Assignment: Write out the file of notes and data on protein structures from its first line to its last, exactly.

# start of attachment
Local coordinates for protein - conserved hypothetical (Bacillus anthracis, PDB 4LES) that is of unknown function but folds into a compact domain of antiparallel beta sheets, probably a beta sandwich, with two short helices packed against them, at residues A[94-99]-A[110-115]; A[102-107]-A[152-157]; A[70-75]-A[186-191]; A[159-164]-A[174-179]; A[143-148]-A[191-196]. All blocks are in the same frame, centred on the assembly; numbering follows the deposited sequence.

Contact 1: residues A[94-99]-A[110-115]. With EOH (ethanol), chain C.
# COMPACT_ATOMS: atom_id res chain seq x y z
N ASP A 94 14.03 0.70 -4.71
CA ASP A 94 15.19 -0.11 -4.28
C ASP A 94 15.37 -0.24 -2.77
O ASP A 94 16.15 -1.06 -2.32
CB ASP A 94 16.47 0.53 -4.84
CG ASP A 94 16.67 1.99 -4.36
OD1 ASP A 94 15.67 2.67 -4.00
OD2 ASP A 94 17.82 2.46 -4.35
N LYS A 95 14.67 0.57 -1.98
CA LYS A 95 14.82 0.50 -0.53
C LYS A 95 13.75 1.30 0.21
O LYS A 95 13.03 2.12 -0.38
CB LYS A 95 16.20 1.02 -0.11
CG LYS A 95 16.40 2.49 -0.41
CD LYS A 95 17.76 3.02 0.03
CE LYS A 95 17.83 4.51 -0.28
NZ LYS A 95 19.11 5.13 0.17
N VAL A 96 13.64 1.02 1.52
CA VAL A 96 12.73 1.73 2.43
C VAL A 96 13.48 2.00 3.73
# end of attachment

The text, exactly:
Local coordinates for protein - conserved hypothetical (Bacillus anthracis, PDB 4LES) that is of unknown function but folds into a compact domain of antiparallel beta sheets, probably a beta sandwich, with two short helices packed against them, at residues A[94-99]-A[110-115]; A[102-107]-A[152-157]; A[70-75]-A[186-191]; A[159-164]-A[174-179]; A[143-148]-A[191-196]. All blocks are in the same frame, centred on the assembly; numbering follows the deposited sequence.

Contact 1: residues A[94-99]-A[110-115]. With EOH (ethanol), chain C.
# COMPACT_ATOMS: atom_id res chain seq x y z
N ASP A 94 14.03 0.70 -4.71
CA ASP A 94 15.19 -0.11 -4.28
C ASP A 94 15.37 -0.24 -2.77
O ASP A 94 16.15 -1.06 -2.32
CB ASP A 94 16.47 0.53 -4.84
CG ASP A 94 16.67 1.99 -4.36
OD1 ASP A 94 15.67 2.67 -4.00
OD2 ASP A 94 17.82 2.46 -4.35
N LYS A 95 14.67 0.57 -1.98
CA LYS A 95 14.82 0.50 -0.53
C LYS A 95 13.75 1.30 0.21
O LYS A 95 13.03 2.12 -0.38
CB LYS A 95 16.20 1.02 -0.11
CG LYS A 95 16.40 2.49 -0.41
CD LYS A 95 17.76 3.02 0.03
CE LYS A 95 17.83 4.51 -0.28
NZ LYS A 95 19.11 5.13 0.17
N VAL A 96 13.64 1.02 1.52
CA VAL A 96 12.73 1.73 2.43
C VAL A 96 13.48 2.00 3.73